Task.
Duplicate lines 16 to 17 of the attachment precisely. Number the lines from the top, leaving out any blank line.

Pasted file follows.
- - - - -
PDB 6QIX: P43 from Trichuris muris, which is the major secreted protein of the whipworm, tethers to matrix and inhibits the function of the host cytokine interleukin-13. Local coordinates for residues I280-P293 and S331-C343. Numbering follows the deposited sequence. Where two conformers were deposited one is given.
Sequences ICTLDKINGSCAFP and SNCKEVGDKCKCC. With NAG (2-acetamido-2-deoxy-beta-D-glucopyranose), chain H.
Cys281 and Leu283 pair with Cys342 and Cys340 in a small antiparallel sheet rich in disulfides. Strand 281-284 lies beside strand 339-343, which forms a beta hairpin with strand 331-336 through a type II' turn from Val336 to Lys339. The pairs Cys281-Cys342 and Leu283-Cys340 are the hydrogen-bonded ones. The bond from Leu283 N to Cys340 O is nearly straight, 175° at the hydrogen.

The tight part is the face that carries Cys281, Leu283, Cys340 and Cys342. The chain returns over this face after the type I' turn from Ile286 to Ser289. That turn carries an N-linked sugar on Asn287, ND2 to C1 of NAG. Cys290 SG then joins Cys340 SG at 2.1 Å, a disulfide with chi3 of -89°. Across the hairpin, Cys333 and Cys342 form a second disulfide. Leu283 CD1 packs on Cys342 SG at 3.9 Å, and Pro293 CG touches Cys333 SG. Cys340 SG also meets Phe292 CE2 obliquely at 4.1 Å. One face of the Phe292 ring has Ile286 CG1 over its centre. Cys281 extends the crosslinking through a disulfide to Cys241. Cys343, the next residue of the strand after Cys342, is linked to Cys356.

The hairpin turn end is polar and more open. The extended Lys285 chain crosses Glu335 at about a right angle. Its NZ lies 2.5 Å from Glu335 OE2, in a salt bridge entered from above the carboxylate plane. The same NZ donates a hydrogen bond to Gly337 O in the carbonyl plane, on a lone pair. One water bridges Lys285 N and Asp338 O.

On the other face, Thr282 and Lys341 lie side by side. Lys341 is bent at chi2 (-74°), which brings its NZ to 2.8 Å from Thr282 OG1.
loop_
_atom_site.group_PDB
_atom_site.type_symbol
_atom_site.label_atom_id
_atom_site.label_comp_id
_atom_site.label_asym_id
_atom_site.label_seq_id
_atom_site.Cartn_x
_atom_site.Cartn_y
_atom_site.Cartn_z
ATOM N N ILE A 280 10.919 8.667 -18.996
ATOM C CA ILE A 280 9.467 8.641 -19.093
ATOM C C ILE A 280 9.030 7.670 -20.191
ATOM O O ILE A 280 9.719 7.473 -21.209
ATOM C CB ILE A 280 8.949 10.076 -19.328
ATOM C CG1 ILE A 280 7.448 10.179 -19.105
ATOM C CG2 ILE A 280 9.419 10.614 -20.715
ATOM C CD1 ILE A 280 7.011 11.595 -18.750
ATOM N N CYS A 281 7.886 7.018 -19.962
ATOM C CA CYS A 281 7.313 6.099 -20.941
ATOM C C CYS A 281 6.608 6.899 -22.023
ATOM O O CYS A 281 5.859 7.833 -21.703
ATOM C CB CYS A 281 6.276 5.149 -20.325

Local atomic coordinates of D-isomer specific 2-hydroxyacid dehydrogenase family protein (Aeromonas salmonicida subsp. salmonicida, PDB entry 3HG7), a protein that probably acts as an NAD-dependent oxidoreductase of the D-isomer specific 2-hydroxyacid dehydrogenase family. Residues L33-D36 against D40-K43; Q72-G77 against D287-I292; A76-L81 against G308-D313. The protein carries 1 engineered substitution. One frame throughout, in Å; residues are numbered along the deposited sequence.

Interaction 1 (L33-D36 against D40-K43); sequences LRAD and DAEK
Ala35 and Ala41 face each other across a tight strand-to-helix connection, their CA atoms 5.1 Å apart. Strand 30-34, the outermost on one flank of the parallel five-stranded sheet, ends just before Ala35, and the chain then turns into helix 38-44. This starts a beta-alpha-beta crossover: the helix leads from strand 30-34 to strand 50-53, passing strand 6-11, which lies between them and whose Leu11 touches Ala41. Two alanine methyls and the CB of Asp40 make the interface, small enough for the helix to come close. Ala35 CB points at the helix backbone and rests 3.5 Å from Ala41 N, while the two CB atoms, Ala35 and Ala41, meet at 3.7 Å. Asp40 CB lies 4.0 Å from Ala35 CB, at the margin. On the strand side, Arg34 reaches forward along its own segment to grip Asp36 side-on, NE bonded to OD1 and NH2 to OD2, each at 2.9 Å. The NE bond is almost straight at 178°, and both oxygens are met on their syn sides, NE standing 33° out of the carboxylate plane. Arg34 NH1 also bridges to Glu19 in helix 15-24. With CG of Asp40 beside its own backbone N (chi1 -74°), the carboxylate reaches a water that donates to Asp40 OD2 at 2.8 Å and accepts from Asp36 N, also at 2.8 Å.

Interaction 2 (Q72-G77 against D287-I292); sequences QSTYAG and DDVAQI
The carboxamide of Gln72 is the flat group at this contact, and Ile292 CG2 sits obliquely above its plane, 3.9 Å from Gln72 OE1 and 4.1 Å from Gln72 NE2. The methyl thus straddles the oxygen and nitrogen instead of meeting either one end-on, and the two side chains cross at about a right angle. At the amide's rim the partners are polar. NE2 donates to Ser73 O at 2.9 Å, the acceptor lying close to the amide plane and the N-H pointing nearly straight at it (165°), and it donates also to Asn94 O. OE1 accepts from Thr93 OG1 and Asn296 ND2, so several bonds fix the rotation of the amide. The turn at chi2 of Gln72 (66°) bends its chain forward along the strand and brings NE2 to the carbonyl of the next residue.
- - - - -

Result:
_atom_site.Cartn_z
ATOM N N ILE A 280 10.919 8.667 -18.996